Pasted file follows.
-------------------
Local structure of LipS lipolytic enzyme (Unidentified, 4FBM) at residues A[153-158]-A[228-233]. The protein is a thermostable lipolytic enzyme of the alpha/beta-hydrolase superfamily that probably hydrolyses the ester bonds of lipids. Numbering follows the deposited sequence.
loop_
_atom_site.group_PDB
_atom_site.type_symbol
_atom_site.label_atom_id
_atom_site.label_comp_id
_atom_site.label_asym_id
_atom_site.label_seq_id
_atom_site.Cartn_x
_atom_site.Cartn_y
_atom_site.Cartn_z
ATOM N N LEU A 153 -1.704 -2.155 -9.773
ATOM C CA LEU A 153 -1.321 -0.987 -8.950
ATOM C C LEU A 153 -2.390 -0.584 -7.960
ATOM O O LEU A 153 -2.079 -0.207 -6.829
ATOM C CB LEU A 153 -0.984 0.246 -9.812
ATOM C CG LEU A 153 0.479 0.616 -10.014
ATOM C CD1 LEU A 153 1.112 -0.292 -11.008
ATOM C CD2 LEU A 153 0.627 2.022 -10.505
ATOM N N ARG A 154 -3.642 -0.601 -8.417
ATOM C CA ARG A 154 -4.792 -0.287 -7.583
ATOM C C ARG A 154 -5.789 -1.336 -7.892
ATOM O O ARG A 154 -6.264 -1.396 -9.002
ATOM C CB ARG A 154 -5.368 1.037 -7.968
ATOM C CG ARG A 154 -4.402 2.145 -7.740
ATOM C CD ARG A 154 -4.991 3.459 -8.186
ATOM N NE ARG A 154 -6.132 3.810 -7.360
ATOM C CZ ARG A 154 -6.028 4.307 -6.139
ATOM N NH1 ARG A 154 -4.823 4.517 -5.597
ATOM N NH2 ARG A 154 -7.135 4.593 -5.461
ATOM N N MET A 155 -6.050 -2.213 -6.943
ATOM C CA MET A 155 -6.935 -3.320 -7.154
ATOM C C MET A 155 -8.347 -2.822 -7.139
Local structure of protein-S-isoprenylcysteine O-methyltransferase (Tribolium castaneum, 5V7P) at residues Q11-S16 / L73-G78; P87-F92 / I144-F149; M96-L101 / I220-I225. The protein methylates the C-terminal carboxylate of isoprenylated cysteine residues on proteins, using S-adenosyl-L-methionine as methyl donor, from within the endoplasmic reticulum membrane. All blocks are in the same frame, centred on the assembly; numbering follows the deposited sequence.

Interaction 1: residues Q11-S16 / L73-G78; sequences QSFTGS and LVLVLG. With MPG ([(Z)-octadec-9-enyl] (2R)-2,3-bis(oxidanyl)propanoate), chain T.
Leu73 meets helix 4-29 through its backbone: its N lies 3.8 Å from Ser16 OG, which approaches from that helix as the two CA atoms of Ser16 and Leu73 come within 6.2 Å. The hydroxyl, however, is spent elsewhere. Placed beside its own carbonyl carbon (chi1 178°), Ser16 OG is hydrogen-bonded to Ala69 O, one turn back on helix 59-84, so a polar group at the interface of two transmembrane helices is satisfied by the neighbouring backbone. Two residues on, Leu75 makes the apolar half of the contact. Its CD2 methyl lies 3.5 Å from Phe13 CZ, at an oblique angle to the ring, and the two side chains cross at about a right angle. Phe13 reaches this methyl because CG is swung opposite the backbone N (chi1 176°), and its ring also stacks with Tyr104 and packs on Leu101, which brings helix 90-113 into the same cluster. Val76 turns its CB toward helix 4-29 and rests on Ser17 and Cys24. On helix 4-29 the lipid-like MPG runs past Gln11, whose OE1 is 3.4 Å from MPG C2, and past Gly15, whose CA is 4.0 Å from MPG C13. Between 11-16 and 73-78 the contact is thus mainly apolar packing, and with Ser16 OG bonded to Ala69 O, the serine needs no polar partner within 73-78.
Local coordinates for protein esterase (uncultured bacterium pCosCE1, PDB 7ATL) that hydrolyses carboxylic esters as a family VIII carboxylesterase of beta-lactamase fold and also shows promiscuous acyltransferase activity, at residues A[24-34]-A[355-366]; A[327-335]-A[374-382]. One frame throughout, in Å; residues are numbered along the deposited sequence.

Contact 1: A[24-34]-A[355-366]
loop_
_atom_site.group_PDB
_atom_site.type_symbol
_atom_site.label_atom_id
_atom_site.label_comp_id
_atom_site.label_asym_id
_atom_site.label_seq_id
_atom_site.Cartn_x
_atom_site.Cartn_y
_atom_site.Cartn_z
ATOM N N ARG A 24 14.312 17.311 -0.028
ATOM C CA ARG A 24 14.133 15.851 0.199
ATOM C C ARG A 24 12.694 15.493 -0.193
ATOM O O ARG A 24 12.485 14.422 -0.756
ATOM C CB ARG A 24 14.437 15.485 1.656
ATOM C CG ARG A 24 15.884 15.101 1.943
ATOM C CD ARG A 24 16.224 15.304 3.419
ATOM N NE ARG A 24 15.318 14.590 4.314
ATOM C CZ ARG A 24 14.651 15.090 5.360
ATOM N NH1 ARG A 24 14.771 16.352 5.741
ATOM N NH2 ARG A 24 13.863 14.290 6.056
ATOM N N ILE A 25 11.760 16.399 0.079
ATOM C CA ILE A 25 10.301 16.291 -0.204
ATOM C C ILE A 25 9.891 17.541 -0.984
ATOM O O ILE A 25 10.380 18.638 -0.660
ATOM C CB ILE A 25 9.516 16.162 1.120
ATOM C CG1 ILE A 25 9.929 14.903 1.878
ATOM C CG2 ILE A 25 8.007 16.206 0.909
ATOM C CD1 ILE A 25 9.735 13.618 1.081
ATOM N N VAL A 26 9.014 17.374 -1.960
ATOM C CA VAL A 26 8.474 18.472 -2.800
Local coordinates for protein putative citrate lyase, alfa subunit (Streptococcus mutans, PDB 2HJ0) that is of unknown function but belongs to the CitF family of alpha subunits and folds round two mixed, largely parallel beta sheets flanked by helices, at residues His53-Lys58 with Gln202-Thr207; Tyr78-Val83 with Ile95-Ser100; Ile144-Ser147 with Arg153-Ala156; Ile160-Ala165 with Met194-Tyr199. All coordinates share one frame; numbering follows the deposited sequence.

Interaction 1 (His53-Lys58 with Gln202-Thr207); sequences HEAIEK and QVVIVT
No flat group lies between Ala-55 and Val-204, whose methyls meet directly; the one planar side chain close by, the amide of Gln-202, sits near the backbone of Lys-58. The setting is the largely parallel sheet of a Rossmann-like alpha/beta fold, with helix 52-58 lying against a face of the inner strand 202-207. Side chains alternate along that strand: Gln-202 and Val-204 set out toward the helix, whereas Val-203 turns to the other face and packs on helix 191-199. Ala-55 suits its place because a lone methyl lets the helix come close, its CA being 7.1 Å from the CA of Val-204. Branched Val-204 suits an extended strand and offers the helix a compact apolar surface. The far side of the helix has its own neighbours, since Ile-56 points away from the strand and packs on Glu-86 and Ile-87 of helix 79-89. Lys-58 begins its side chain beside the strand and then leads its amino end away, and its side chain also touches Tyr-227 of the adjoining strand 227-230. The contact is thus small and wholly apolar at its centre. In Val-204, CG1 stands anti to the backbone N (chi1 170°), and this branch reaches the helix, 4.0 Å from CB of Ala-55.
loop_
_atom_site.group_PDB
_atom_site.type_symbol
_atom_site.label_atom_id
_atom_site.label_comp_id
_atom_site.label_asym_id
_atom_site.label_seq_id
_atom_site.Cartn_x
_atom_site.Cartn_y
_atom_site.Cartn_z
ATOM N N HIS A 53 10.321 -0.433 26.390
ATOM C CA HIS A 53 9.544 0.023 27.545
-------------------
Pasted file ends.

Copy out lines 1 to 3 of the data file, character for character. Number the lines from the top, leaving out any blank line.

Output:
Local structure of LipS lipolytic enzyme (Unidentified, 4FBM) at residues A[153-158]-A[228-233]. The protein is a thermostable lipolytic enzyme of the alpha/beta-hydrolase superfamily that probably hydrolyses the ester bonds of lipids. Numbering follows the deposited sequence.
loop_
_atom_site.group_PDB